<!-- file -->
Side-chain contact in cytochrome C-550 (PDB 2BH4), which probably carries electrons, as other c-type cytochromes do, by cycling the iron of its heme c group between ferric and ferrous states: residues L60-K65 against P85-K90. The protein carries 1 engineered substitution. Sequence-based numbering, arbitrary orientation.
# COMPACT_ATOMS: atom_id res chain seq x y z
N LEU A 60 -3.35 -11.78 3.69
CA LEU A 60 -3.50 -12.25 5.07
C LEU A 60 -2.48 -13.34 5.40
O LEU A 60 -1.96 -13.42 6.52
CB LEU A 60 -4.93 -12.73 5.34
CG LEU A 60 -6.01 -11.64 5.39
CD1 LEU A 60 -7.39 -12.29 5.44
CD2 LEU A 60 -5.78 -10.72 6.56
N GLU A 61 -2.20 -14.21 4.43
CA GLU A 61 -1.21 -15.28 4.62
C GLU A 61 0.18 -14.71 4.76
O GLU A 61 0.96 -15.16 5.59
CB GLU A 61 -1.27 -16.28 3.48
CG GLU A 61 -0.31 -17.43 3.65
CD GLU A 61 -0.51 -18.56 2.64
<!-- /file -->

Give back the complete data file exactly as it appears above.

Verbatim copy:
Side-chain contact in cytochrome C-550 (PDB 2BH4), which probably carries electrons, as other c-type cytochromes do, by cycling the iron of its heme c group between ferric and ferrous states: residues L60-K65 against P85-K90. The protein carries 1 engineered substitution. Sequence-based numbering, arbitrary orientation.
# COMPACT_ATOMS: atom_id res chain seq x y z
N LEU A 60 -3.35 -11.78 3.69
CA LEU A 60 -3.50 -12.25 5.07
C LEU A 60 -2.48 -13.34 5.40
O LEU A 60 -1.96 -13.42 6.52
CB LEU A 60 -4.93 -12.73 5.34
CG LEU A 60 -6.01 -11.64 5.39
CD1 LEU A 60 -7.39 -12.29 5.44
CD2 LEU A 60 -5.78 -10.72 6.56
N GLU A 61 -2.20 -14.21 4.43
CA GLU A 61 -1.21 -15.28 4.62
C GLU A 61 0.18 -14.71 4.76
O GLU A 61 0.96 -15.16 5.59
CB GLU A 61 -1.27 -16.28 3.48
CG GLU A 61 -0.31 -17.43 3.65
CD GLU A 61 -0.51 -18.56 2.64